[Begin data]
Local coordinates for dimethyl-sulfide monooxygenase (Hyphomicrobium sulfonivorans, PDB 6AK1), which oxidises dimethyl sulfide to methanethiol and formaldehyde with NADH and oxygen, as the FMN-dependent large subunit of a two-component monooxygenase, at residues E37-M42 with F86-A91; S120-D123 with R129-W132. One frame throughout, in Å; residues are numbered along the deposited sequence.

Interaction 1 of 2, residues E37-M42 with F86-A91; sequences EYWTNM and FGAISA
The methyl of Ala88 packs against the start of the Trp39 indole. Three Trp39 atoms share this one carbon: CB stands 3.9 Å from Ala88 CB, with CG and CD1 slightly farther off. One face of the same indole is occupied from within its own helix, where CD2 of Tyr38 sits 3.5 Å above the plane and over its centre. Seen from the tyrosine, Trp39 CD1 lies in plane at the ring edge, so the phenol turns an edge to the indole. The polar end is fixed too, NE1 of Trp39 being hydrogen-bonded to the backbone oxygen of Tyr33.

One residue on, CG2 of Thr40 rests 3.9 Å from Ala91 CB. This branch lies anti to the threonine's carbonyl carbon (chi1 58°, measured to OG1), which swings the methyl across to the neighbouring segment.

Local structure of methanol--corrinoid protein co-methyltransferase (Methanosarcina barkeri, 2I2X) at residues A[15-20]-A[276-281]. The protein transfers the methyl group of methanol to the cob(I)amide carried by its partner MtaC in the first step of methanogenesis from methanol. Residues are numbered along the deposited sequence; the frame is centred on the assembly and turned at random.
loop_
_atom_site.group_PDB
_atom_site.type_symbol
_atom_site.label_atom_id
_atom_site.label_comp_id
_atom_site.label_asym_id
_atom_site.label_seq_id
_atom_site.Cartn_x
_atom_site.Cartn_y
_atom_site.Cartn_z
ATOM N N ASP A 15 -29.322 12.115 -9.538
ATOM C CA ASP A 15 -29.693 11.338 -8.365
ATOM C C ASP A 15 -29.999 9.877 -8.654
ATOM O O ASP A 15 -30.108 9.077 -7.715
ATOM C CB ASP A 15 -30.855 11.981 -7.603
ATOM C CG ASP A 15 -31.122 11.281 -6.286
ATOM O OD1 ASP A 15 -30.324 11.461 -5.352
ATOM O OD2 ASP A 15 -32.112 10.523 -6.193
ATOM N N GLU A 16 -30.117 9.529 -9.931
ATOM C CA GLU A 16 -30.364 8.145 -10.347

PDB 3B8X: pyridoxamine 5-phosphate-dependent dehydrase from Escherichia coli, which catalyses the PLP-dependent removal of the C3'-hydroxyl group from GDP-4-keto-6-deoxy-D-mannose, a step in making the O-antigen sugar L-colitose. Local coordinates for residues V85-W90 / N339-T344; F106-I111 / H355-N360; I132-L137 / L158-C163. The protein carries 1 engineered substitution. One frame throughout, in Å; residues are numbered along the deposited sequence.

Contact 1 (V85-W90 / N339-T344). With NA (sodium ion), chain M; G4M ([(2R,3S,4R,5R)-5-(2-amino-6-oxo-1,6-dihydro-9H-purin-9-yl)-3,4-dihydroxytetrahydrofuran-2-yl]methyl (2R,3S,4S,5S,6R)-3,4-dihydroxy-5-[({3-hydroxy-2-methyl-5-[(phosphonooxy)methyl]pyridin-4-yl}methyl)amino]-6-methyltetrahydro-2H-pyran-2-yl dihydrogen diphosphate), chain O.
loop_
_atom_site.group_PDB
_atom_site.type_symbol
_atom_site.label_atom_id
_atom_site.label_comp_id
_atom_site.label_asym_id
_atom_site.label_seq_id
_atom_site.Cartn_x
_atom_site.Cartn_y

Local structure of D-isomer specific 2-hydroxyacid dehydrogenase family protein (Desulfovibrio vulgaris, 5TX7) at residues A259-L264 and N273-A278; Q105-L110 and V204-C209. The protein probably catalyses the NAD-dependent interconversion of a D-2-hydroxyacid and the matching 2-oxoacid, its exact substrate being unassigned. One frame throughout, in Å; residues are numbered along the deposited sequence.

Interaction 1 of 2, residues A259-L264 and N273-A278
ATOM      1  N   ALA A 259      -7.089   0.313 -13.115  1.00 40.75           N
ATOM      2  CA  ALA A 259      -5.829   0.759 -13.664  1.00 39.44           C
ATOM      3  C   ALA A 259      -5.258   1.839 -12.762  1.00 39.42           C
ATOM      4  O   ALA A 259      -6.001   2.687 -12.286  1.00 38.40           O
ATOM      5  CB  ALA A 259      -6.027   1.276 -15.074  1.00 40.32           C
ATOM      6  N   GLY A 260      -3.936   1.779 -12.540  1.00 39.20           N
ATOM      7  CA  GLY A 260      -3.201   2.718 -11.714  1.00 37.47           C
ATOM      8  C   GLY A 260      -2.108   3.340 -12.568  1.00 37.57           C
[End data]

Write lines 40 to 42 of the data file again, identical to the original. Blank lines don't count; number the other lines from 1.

ATOM      2  CA  ALA A 259      -5.829   0.759 -13.664  1.00 39.44           C
ATOM      3  C   ALA A 259      -5.258   1.839 -12.762  1.00 39.42           C
ATOM      4  O   ALA A 259      -6.001   2.687 -12.286  1.00 38.40           O